Is compassion the same as empathy?

Empathy and compassion are both vital parts of human emotion and thought and are often used as synonyms of each other – but they are not, in fact, the same.

Empathy shows sharing of mutual feelings, while compassion ignites a desire to react to those empathetic feelings. In other words: empathy is crucial for compassion. It is the lever, the driver, the motivator. Compassion, on the other hand, requires concern and the ability to act on that concern.

There are three types of empathy: emotional, cognitive, and compassionate.

Cognitive empathy requires emotional depth and is commonly understood as the definition in the colloquial usage of the word. Cognitive empathy is the act of interpreting a challenge or situation from another person’s viewpoint.

Emotional empathy typically derives from shared emotional experiences: it is a deep understanding of a person’s emotional state.

Compassionate empathy is more relatable to emotional empathy, but slightly differs as compassionate empathy stimulates one to act on that experience of empathy and tries to help shift the emotional state through change. Compassionate empathy inspires one to act, to improve a person’s struggle based on their unique understanding of their pain.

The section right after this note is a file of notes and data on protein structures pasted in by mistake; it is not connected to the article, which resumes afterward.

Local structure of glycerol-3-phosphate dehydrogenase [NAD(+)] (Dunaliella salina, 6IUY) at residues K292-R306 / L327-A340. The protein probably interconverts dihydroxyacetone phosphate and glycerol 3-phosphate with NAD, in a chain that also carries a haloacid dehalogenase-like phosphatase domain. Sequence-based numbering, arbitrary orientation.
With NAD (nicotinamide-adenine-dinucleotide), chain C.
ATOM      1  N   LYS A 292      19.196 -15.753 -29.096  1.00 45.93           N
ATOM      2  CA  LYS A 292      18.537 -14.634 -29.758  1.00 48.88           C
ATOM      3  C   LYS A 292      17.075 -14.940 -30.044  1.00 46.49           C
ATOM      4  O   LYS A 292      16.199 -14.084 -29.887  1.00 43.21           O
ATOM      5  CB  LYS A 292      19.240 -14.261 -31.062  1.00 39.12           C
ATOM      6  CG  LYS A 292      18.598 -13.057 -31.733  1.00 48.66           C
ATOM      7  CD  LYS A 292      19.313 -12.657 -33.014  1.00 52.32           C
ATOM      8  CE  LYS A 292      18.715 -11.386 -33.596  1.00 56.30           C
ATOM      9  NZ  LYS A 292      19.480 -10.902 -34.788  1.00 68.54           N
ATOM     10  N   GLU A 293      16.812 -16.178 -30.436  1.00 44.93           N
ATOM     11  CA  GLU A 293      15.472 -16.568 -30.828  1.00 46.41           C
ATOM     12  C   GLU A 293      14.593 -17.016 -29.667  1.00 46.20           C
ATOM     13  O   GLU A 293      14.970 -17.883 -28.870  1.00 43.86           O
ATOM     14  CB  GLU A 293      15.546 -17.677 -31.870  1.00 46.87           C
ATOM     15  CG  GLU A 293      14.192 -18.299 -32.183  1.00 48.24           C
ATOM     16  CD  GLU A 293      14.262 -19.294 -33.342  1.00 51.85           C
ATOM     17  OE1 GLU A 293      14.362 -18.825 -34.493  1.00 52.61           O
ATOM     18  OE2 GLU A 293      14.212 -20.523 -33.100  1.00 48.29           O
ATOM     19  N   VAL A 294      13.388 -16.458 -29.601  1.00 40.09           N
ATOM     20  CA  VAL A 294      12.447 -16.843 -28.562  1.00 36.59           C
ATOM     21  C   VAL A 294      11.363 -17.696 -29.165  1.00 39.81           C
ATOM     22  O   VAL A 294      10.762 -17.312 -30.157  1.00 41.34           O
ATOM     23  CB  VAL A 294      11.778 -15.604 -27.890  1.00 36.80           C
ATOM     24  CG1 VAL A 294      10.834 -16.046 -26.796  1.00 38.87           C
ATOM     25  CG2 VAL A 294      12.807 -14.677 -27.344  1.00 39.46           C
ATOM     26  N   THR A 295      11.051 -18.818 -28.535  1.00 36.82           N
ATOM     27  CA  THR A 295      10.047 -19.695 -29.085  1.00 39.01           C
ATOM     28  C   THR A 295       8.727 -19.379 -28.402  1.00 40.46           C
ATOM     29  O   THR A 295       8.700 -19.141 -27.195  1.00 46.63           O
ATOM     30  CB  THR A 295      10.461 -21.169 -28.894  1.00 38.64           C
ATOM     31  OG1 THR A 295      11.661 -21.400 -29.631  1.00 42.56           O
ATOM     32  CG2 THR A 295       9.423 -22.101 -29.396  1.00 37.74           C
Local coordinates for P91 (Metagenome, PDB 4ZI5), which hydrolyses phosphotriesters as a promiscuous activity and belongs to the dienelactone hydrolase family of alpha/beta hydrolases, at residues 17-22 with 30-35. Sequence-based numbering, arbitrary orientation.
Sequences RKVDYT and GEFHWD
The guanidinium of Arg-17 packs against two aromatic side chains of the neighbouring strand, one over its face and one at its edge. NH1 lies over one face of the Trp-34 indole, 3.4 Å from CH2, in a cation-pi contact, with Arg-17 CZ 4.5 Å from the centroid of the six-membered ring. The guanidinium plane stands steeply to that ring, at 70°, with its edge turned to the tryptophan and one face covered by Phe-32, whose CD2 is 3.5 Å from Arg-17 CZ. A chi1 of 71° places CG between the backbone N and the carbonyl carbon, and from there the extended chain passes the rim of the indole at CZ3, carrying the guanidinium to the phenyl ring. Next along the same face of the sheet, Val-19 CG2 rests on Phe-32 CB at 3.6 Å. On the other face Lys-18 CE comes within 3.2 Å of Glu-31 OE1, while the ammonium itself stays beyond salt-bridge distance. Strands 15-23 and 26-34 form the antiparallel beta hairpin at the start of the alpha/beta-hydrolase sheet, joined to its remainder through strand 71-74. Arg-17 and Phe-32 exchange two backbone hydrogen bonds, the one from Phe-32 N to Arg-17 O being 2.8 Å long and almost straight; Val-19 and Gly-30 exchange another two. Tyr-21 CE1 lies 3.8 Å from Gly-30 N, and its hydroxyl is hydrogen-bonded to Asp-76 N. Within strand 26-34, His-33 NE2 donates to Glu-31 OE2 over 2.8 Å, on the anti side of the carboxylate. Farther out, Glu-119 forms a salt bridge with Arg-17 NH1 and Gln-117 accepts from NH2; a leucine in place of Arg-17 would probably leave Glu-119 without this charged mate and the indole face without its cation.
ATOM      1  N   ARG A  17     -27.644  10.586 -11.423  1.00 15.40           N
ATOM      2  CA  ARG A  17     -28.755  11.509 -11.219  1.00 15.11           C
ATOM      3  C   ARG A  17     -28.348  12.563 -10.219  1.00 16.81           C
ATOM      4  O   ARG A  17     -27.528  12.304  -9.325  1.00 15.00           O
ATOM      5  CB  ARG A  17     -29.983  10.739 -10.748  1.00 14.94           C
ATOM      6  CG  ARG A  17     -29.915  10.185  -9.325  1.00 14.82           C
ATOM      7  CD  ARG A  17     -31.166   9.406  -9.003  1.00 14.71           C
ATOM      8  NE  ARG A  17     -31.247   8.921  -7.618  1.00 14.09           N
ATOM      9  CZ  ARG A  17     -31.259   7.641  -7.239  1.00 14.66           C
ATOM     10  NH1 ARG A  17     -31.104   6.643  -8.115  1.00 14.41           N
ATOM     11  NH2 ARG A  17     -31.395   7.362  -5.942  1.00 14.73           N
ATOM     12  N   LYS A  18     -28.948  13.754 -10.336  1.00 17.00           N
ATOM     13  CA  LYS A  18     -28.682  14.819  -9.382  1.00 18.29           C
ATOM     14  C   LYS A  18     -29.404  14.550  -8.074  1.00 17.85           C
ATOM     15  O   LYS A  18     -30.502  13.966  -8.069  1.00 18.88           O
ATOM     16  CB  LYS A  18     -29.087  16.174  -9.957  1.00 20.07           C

Empathy is key to compassion

So if we want change, compassion is the key. Compassion recognizes suffering and leads one to pursue a solution (whether it for self or others). Empathy lacks such intention or movement.

There are a number of other important differentiators between compassion and empathy though.

Firstly, compassion should transcend boundaries. While it is easier to be empathic to those who are similar or close to you, compassion is a unifier. Champions of compassion seek to overlook cultural backgrounds, sexual orientation, creed, gender and age to be of service to others.

Being solutions-orientated, compassion also benefits not only the receiver but the giver of compassionate acts. Empathy can lead to fatigue: the frustration and helplessness of existing in another person’s plight. But compassion – through action – provides an outlet. That is supportive of an individual’s wellbeing since it gives them agency.

And this is why the the Global Compassion Coalition exists: to provide a space for the cultivation and effective expression of compassion targeted at relieving the greatest sources of suffering in the world. We can use compassion to transform our societies for the better and ignite change in our leaders and governments on a fundamental and strategic level. The solutions to the world’s most pressing problem exist: we just need compassion to implement them.

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